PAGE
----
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Skydio says it’s not pivoting away from consumer drones, won’t weaponize its self-flying tech

Skydio says it’s not pivoting away from consumer drones, won’t weaponize its self-flying tech


A quick chat with CEO Adam Bry about what’s next — and ethics

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Image: Skydio

If you’ve been eagerly awaiting the day when self-flying drone startup Skydio becomes a true competitor to DJI, you might taken today’s announcement poorly. You might have assumed that after two impressive drones that didn’t quite fulfill their full potential, Skydio’s decision to build its next flying flagship camera exclusively for the enterprise and military markets meant it was done with consumers entirely.

But Skydio CEO Adam Bry tells The Verge he’s just getting started — there are more consumer drones on the way.

“We have more products coming in that market that we’re excited about,” reveals Bry, saying the timing was simply right to expand into the enterprise market, too. In both markets, he says, the goal isn’t to try to beat DJI by copying DJI, but rather to build drones that can automatically do things which currently require an expert pilot to pull off.

An expert co-pilot

“Being able to follow you is something an expert pilot could do; being able to inspect a house is something an an expert pilot can do; being able to inspect a bridge is something an expert pilot can do. How do we put that in software so anyone can benefit from it?” Bry asks, rhetorically.

Skydio sees itself building specific “AI skills” to do each of those things, starting with a few specific examples that use the drone’s cameras to first map out the area around itself, then automatically take a series of high-resolution images that can be stitched together to create a scan of a house, bridge, or other facilities for inspection:

Bry says he sees opportunities for “skills” outside of enterprise, too — particularly in the cinematography world, where operating a camera also requires expert skills, and where flying cameras could theoretically make camera moves that are all but impossible for cinematographers on the ground.

But he also thinks a different business model may be the way forward — whether they pick the new folding Skydio X2 or the consumer-grade Skydio 2, enterprise customers will be paying for a subscription service to these new skills rather than simply buying off-the-shelf drones.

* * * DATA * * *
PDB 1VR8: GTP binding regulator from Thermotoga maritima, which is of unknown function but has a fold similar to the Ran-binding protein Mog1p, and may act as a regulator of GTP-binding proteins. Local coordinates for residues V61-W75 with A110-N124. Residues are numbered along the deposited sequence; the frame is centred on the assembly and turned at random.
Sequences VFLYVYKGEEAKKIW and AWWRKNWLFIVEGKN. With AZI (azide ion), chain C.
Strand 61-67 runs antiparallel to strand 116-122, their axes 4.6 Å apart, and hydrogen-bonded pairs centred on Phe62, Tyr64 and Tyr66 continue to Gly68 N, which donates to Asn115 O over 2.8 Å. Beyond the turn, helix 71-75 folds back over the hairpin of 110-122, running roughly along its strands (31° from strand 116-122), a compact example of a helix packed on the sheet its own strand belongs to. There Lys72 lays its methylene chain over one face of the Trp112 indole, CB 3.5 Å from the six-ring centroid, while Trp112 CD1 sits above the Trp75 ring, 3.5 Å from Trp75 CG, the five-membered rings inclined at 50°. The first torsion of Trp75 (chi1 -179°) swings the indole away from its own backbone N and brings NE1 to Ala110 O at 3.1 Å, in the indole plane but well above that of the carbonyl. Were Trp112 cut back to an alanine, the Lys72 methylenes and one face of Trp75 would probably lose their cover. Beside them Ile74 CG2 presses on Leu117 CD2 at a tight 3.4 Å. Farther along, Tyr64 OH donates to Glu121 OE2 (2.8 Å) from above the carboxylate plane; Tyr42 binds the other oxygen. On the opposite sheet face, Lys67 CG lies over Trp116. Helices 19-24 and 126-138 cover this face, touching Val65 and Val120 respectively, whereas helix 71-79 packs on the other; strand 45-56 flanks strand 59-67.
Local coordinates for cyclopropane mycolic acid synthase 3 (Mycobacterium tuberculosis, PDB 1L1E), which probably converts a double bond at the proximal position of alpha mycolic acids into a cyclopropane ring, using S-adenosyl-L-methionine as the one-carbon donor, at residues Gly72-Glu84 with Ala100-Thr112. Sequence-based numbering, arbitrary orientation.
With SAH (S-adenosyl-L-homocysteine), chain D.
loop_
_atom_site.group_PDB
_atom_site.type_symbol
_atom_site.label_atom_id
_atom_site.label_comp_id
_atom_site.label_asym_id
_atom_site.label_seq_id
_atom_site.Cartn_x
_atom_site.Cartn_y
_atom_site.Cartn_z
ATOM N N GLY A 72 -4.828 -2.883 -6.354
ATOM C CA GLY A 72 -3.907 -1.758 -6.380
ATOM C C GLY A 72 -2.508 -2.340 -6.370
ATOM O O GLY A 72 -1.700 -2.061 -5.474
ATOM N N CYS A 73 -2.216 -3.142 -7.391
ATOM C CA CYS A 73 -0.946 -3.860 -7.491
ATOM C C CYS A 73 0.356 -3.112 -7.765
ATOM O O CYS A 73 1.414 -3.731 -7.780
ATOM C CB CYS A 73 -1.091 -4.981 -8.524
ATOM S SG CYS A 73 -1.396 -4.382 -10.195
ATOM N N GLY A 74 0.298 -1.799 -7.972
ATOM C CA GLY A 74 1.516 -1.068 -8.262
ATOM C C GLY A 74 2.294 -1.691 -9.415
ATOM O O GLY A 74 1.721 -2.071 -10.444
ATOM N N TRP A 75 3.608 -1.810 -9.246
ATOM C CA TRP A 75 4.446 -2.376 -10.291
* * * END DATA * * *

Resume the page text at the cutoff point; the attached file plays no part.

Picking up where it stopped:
Banking on “Made in the USA”

If this idea of skill-driven-drone-upgrades sounds familiar, you might be thinking of promising drone startup 3D Robotics pitch from several years ago, before it got edged out by DJI’s then-quickly-advancing, reliable, and relatively affordable line of drones.

But history might not repeat itself. Now, governments and industries have become more wary of China-made products — to the point the US Department of the Interior grounded its DJI-made fleet. Skydio is betting its made-in-the-USA pedigree will help it get contracts with enterprise and military customers that DJI can’t touch right now. In fact, the company already has contracts with the US Air Force, Army, and DEA, reports Wired.

That doesn’t mean Skydio is ready to become a weapon system provider, though, or necessarily help police surveil citizens. The company’s new “Engagement and Responsible Use Principles” explicitly state that Skydio won’t put weapons on its drones and is opposed to fully automated weapons in general — and Bry tells me Skydio would not work with a company that plans to put weapons on its drones, either.

Photo: Skydio

“We believe drones should be involved in emergency response situations, not active surveillance, and I think that’s a pretty clear line,” he says, adding that Skydio plans to be involved as it can in policymaking around autonomous drones, too. “You ship a product out there, you wash your hands of it... that’s not our approach,” says Bry.

That said, the company is already working with at least one police department in Chula Vista, California, and it’s not clear how it would know if its drones were being abused to surveil protesters or other citizens. For now, Bry is focused on positive use cases, like how drones could theoretically serve as a sort of flying body camera, and perhaps how they could let more objective observers (like, say, a police captain) do a better job of assessing a situation at a distance.

Bry isn’t saying how much the Skydio X2 will cost yet, or what we can expect from future consumer drones. (Does the X2’s newfound folding ability mean we can finally get a pocket, purse or messenger-friendly folding follow-me drone? No comment.) He also won’t say whether there’ll be a way to use the Skydio’s new 360-degree situational view with a VR or AR headset — only that I’m on the right track. For now, that feature’s limited to an equirectangular projection (see below for an example) on the new Skydio Enterprise Controller’s built-in screen or HDMI out.

And no, there’ll be no way to pair the upcoming Skydio Enterprise Controller, even if you could afford it, with today’s consumer-grade Skydio 2. If you want a better consumer-grade self-flying drone than the Skydio 2 and the tradeoffs that come with its three different control schemes, you’ll just have to wait.